Richmond Mayor Levar Stoney (D) is denying any allegations that political contributions to his 2020 reelection campaign had any bearing on his preference in selecting a winning casino bid for the Virginia capital city.
Stoney, who easily won reelection last year with nearly 38 percent of the vote amid a crowded six-candidate race, received $20,000 from an organization called the Black Opportunity Council (BOC). Among the individuals who donated to the political action committee was its founder, Greg Cummings.
Cummings is an investor in Urban One’s casino venture, which Richmond’s Resort Casino Evaluation Panel deemed the winning bid last month. The project is known as ONE Casino + Resort. In November, Richmond voters will decide whether to authorize the $562.5 million undertaking.
With concerns raised by the Richmond Times-Dispatch, Cummings denied any connection between the Stoney donation and the casino effort.
There are no ties,” Cummings declared. “[The Black Opportunity Council] advocates for Black inclusion and equity issues. That is its purpose. It has nothing to do with a casino.”
Urban One’s casino project includes a large group of diverse investors. The development, Urban One says, provides “opportunities for minority ownership” and is “about lifting people up and building wealth within the Richmond community.”
A spokesperson for Stoney said the BOC contribution had no impact on the mayor’s decision to recommend Urban One.
Urban One Unaware of Contributions
Publicly traded on Nasdaq, Urban One is a media conglomerate that claims to be “The most trusted source in the African-American community.” Because it has no experience running casinos, the company has partnered with Peninsula Pacific Entertainment (P2E) in developing and operating the casino complex.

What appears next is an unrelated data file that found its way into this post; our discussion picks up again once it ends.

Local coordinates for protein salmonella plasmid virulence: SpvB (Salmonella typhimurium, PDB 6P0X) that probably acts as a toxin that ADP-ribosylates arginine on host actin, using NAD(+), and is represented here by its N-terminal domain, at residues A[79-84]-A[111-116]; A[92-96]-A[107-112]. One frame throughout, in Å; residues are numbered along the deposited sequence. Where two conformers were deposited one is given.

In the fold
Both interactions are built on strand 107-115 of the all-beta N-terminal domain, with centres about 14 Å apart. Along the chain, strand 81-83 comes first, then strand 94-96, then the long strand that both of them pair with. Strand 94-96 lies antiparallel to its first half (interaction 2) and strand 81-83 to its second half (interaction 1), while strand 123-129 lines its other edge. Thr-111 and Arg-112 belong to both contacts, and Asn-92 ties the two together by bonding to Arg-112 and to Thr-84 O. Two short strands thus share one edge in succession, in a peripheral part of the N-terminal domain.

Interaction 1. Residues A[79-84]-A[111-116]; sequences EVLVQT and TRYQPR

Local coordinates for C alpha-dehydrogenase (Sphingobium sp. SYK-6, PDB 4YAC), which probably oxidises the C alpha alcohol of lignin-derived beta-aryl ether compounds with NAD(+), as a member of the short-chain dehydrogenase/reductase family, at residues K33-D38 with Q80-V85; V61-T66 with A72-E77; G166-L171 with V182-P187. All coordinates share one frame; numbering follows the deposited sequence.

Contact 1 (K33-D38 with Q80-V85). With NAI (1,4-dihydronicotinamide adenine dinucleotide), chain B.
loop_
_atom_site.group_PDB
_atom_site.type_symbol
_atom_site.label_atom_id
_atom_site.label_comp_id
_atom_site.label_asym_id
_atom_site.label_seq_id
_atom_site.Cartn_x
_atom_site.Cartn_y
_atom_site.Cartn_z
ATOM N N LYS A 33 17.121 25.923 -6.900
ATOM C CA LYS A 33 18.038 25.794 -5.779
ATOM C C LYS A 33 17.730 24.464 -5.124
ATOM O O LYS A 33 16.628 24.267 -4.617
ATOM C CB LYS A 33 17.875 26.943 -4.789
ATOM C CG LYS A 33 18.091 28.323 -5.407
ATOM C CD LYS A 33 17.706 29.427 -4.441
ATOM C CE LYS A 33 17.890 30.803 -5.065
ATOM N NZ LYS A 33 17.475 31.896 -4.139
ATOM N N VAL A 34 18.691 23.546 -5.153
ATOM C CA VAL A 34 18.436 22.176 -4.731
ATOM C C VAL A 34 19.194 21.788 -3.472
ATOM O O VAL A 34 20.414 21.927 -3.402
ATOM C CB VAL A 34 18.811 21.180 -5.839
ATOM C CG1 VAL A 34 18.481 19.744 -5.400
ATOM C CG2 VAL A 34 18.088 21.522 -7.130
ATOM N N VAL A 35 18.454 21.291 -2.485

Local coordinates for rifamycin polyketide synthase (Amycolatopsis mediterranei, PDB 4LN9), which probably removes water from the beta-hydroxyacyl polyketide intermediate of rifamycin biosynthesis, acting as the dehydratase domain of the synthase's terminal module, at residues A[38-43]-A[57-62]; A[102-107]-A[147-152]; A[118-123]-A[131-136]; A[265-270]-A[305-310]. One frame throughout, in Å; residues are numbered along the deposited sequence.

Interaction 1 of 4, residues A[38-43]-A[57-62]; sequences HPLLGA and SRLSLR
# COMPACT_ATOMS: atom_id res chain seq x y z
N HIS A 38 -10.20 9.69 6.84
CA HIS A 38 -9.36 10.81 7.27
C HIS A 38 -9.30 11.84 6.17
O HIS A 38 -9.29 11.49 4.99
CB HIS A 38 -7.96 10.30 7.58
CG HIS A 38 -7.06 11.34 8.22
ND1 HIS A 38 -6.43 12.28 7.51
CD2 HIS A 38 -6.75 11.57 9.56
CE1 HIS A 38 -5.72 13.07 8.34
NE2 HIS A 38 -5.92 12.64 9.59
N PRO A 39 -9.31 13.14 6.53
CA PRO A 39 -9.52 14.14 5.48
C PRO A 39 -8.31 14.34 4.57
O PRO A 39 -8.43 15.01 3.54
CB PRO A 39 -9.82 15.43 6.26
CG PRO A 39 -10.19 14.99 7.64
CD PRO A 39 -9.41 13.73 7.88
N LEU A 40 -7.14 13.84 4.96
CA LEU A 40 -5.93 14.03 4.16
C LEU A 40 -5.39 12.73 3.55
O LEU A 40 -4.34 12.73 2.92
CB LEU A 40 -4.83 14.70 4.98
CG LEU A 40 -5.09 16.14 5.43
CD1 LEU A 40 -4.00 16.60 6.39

As for whether Urban One used its political prowess to gain Stoney’s support, the firm says that’s unfounded.
“I’m incredibly proud of our record of support, which is fully transparent and shows our focus on education, workforce development, and opportunity equity,” Urban One CEO Alfred Liggins said of the company’s political donations.
“Having said that, we have not donated to or met with the Black Opportunity Fund. We cannot speak to what our individual investors have done. We have never asked, nor is it relevant to their participation with ONE, what groups or political candidates our investors support,” Liggins explained.
Urban, P2E Uninvolved
The BOC has also dismissed any insinuations that its donation to Stoney was to influence his backing of Urban One’s project over the other submissions.
While Mr. Cummings is a member of our Advisory Board and founding director, I was not aware of his investment in the project, as his personal investments have nothing to do with the work of the BOC, and frankly, do not concern me,” Ross Williams, executive director of the BOC, told the Richmond Times-Dispatch. “I can assure you there are no nefarious dealings, as have been insinuated.”
Campaign filings showed that Stoney took in more than $224,000 in donations in September alone. As mayor, Stoney receives an annual salary of $125,000.
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